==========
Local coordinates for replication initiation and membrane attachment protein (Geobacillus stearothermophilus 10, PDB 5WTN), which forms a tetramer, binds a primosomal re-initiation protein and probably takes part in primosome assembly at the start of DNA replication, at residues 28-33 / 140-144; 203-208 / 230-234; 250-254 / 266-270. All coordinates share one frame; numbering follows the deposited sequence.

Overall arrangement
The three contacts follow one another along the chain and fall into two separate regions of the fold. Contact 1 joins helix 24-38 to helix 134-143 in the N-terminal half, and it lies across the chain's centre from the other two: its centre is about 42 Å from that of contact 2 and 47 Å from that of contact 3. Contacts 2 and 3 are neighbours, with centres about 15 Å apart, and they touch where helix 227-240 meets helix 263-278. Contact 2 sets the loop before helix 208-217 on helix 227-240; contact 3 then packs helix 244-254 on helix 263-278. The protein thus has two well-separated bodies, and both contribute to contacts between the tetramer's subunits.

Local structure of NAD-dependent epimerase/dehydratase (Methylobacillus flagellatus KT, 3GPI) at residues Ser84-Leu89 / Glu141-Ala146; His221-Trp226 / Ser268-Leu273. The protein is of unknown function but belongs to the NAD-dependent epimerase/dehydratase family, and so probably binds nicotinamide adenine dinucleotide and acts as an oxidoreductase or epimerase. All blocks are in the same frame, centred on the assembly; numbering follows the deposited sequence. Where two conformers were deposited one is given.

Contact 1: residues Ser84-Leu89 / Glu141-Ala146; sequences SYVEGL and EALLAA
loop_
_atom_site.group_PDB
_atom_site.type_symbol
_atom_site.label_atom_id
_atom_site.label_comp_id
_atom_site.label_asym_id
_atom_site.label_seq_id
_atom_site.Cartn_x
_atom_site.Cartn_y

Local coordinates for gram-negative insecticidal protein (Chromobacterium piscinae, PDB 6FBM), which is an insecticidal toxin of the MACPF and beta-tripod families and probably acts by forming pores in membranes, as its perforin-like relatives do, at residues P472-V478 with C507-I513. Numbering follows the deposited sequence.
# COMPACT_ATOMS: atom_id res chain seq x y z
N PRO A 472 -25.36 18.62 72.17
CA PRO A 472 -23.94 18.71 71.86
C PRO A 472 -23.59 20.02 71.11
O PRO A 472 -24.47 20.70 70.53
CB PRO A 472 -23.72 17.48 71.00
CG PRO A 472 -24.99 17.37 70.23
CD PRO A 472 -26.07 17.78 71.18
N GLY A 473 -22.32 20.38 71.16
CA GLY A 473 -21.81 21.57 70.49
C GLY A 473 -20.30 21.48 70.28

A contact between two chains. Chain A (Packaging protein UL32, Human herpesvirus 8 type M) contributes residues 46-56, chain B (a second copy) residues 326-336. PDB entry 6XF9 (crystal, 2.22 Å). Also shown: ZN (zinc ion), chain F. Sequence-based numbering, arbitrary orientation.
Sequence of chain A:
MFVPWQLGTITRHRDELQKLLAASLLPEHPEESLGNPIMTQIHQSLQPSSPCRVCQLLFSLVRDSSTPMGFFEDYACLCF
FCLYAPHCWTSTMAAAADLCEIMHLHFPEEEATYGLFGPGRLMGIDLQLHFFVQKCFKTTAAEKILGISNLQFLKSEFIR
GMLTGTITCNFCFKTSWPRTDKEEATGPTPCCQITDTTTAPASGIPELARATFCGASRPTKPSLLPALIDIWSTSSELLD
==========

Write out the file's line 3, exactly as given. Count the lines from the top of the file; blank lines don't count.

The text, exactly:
The three contacts follow one another along the chain and fall into two separate regions of the fold. Contact 1 joins helix 24-38 to helix 134-143 in the N-terminal half, and it lies across the chain's centre from the other two: its centre is about 42 Å from that of contact 2 and 47 Å from that of contact 3. Contacts 2 and 3 are neighbours, with centres about 15 Å apart, and they touch where helix 227-240 meets helix 263-278. Contact 2 sets the loop before helix 208-217 on helix 227-240; contact 3 then packs helix 244-254 on helix 263-278. The protein thus has two well-separated bodies, and both contribute to contacts between the tetramer's subunits.